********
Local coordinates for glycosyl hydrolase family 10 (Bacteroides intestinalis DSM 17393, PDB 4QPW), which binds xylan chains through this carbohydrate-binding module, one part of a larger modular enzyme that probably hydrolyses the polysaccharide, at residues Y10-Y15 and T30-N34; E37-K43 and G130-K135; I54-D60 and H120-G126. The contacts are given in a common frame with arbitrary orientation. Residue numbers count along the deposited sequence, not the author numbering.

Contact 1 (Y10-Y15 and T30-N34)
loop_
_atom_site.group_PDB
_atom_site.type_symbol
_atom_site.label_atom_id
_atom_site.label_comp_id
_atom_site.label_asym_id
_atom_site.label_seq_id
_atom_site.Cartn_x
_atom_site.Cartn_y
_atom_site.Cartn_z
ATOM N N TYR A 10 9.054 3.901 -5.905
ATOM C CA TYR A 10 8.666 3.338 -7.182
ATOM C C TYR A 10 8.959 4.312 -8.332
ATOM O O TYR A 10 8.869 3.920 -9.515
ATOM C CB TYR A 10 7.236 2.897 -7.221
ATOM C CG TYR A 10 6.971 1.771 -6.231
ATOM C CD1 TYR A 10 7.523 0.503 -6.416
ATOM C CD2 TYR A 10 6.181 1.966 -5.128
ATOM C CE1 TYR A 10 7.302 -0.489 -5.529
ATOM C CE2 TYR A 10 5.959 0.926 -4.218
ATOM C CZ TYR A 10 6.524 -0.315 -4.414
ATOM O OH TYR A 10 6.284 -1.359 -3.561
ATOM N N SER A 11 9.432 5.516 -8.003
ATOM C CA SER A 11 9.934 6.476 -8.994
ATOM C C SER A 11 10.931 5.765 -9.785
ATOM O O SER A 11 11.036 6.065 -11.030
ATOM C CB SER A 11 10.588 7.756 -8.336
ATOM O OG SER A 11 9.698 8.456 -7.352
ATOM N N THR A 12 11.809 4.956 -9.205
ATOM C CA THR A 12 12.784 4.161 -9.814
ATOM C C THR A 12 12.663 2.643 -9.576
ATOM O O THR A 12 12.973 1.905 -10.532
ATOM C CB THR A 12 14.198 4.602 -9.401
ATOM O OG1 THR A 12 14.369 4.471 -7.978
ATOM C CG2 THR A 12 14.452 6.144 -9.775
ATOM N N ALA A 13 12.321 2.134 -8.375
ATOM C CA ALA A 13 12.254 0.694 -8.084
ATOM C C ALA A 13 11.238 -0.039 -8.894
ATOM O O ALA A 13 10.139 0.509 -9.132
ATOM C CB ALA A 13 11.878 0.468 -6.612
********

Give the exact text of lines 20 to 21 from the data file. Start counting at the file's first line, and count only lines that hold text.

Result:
ATOM C CD2 TYR A 10 6.181 1.966 -5.128
ATOM C CE1 TYR A 10 7.302 -0.489 -5.529